AMSTERDAM, Netherlands (CN) — One of the four men charged with the downing of Malaysia Airlines Flight 17 wants to address the court, his lawyers announced Monday.
Ex-Russian military commander Oleg Pulatov, who has been charged with 298 counts of murder before a Dutch criminal court, denied shooting down the passenger airline in 2014 but says he saw the consequences of the tragedy.
“Our client does not know what did indeed happen,” Sabine ten Doesschate told The Hague District Court, located in a special high-security courthouse near Amsterdam’s Schiphol Airport, where MH17 departed for Kuala Lumpur on July 17, 2014. The plane was shot down over eastern Ukraine, which was annexed by Russia months before the tragedy.
The trial, which started in March and is still in the preliminary phase, was adjourned at the end of August to allow the defense time to travel to Russia to see their client. Pulatov’s legal team complained that Covid-19 travel restrictions had prevented them from working with their client, something they felt needed to be done face-to-face out of concerns over security. The other three men charged — Igor Girkin, Sergei Dubinsky and Leonid Kharchenko — are being tried in absentia.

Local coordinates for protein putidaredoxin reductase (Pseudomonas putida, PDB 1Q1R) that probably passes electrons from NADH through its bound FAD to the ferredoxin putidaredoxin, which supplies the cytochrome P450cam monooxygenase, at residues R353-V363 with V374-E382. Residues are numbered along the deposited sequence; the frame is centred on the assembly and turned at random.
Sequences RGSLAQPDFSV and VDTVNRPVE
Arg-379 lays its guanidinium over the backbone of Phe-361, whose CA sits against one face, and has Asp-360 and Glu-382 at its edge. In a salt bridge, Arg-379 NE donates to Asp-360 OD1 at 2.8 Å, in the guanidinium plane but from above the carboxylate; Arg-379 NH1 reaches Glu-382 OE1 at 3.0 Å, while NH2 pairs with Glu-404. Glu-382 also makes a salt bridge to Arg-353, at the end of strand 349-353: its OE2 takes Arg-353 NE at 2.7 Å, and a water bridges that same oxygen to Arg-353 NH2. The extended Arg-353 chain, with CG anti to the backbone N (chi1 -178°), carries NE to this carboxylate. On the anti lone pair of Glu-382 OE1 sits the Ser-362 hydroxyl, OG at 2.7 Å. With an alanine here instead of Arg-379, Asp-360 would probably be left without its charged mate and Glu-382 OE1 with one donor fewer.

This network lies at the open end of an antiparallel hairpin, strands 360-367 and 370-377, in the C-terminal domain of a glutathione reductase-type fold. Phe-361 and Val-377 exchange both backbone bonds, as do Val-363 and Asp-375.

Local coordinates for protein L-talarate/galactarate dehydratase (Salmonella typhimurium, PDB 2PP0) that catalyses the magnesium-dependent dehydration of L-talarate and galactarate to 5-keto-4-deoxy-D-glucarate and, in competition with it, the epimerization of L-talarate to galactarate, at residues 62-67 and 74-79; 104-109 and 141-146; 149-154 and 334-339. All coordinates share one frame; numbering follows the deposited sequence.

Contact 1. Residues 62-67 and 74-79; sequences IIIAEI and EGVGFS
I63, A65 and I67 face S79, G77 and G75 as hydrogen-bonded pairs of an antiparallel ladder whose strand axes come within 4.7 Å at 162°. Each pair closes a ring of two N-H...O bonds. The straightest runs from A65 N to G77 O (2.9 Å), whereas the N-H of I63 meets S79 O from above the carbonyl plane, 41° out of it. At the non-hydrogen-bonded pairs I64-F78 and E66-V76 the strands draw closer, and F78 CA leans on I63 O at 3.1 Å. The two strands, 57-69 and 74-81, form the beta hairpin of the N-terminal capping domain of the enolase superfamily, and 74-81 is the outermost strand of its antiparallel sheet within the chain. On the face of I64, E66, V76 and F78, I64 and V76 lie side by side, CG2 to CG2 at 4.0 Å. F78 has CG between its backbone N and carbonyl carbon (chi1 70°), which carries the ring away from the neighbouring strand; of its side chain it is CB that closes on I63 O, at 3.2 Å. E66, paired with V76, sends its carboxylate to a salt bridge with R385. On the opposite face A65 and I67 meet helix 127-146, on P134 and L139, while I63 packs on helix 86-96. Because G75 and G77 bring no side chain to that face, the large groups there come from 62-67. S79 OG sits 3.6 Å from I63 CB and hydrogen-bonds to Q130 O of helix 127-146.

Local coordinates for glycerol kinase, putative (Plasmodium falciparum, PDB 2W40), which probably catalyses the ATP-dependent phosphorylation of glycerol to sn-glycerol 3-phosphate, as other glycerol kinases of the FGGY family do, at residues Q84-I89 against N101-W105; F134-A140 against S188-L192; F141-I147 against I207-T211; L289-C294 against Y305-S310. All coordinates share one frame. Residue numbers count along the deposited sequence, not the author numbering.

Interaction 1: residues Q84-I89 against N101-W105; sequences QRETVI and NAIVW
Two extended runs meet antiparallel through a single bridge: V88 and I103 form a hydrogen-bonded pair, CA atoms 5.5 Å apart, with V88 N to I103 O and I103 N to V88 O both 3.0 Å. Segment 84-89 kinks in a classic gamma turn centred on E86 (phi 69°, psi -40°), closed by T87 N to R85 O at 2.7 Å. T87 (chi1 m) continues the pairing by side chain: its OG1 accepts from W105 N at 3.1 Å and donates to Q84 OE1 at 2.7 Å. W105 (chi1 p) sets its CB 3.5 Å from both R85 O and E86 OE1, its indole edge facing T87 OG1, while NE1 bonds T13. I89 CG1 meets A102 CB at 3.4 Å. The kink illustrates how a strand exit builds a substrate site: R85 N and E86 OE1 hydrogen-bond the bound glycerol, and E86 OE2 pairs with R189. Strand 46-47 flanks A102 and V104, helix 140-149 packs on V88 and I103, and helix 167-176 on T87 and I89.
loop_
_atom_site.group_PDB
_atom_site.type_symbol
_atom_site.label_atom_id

Presiding Judge Henrik Steenhuis said he was “unpleasantly surprised” to learn that the defense would not be able to complete their investigation requests until November. The Dutch legal system is an inquisitorial system where the court is involved in the investigation of the crime, as opposed to the adversarial system in the United States where two sides present competing evidence before an impartial judge or jury.
Ward Ferdinandusse, one of the three public prosecutors involved in the case, also expressed frustration with the defense. “We cannot continue to go on and on in this way,” he told the court. Many have accused Pulatov’s lawyers of dragging out the trial, which is already scheduled to take more than a year, at the behest of the Russian government.
Moscow has denied any involvement in the shooting down of the plane but has engaged in a misinformation campaign, accusing the Ukrainian military of shooting down the jet. The 10 countries with citizens on board tried to create an international tribunal but that was blocked by Russia at the United Nations. The Netherlands is hosting the trial, in part, because two-thirds of the victims were Dutch.
The Netherlands is also pursuing legal action directly against Russia over the tragedy. It filed an intra-state complaint with the European Court of Human Rights in July.
At the end of the afternoon, Steenhuis — separated from his colleagues by plexiglass barriers as prevention against Covid-19 transmission — announced the three-judge-panel would allow the defense to make their requests in November. He assured the court that it would be possible to move forward with a trial on the merits early next year, as scheduled.
The final session of preliminary hearings will resume Nov. 3.